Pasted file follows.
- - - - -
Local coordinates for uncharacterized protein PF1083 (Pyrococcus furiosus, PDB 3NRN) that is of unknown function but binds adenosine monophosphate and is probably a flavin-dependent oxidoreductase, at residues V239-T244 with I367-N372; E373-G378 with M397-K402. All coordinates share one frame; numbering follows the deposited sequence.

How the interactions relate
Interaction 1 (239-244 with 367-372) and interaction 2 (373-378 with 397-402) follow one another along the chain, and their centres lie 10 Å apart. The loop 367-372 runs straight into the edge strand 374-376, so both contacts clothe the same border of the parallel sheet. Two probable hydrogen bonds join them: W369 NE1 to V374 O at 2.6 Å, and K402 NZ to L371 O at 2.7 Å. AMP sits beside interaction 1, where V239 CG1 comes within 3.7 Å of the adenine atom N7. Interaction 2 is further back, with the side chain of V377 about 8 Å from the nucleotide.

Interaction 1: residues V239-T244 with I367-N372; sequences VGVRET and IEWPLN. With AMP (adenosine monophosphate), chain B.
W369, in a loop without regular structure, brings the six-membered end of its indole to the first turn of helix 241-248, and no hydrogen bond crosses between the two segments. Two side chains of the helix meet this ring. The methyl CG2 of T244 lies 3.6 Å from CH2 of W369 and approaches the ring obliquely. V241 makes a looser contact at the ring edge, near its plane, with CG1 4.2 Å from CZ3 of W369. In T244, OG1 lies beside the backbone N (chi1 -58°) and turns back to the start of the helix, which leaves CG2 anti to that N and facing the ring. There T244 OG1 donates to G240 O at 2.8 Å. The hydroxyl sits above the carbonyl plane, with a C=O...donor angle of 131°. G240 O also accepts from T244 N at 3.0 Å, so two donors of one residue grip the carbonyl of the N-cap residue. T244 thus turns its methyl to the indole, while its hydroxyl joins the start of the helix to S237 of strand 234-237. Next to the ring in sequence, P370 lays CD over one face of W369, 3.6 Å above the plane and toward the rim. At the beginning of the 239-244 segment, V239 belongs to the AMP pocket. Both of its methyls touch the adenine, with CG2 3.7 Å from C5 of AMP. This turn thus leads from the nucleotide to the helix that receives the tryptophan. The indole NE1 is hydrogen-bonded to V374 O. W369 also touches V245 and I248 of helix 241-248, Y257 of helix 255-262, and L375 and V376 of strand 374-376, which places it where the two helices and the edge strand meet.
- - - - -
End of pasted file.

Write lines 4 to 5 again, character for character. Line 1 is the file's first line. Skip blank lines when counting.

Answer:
Interaction 1: residues V239-T244 with I367-N372; sequences VGVRET and IEWPLN. With AMP (adenosine monophosphate), chain B.
W369, in a loop without regular structure, brings the six-membered end of its indole to the first turn of helix 241-248, and no hydrogen bond crosses between the two segments. Two side chains of the helix meet this ring. The methyl CG2 of T244 lies 3.6 Å from CH2 of W369 and approaches the ring obliquely. V241 makes a looser contact at the ring edge, near its plane, with CG1 4.2 Å from CZ3 of W369. In T244, OG1 lies beside the backbone N (chi1 -58°) and turns back to the start of the helix, which leaves CG2 anti to that N and facing the ring. There T244 OG1 donates to G240 O at 2.8 Å. The hydroxyl sits above the carbonyl plane, with a C=O...donor angle of 131°. G240 O also accepts from T244 N at 3.0 Å, so two donors of one residue grip the carbonyl of the N-cap residue. T244 thus turns its methyl to the indole, while its hydroxyl joins the start of the helix to S237 of strand 234-237. Next to the ring in sequence, P370 lays CD over one face of W369, 3.6 Å above the plane and toward the rim. At the beginning of the 239-244 segment, V239 belongs to the AMP pocket. Both of its methyls touch the adenine, with CG2 3.7 Å from C5 of AMP. This turn thus leads from the nucleotide to the helix that receives the tryptophan. The indole NE1 is hydrogen-bonded to V374 O. W369 also touches V245 and I248 of helix 241-248, Y257 of helix 255-262, and L375 and V376 of strand 374-376, which places it where the two helices and the edge strand meet.